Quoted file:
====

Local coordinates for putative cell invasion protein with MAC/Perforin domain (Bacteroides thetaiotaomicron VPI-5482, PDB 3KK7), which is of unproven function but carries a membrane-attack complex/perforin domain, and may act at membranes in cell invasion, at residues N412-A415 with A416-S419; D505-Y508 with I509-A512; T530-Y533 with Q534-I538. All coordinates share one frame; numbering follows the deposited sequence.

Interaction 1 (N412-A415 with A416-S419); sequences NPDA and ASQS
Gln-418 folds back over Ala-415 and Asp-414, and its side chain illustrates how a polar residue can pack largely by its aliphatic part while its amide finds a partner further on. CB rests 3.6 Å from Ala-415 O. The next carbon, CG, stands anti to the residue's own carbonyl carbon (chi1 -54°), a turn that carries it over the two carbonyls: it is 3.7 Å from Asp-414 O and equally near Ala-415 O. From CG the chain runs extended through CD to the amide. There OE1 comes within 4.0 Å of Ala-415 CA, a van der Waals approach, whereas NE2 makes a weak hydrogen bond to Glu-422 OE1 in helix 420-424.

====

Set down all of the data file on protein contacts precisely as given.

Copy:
Local coordinates for putative cell invasion protein with MAC/Perforin domain (Bacteroides thetaiotaomicron VPI-5482, PDB 3KK7), which is of unproven function but carries a membrane-attack complex/perforin domain, and may act at membranes in cell invasion, at residues N412-A415 with A416-S419; D505-Y508 with I509-A512; T530-Y533 with Q534-I538. All coordinates share one frame; numbering follows the deposited sequence.

Interaction 1 (N412-A415 with A416-S419); sequences NPDA and ASQS
Gln-418 folds back over Ala-415 and Asp-414, and its side chain illustrates how a polar residue can pack largely by its aliphatic part while its amide finds a partner further on. CB rests 3.6 Å from Ala-415 O. The next carbon, CG, stands anti to the residue's own carbonyl carbon (chi1 -54°), a turn that carries it over the two carbonyls: it is 3.7 Å from Asp-414 O and equally near Ala-415 O. From CG the chain runs extended through CD to the amide. There OE1 comes within 4.0 Å of Ala-415 CA, a van der Waals approach, whereas NE2 makes a weak hydrogen bond to Glu-422 OE1 in helix 420-424.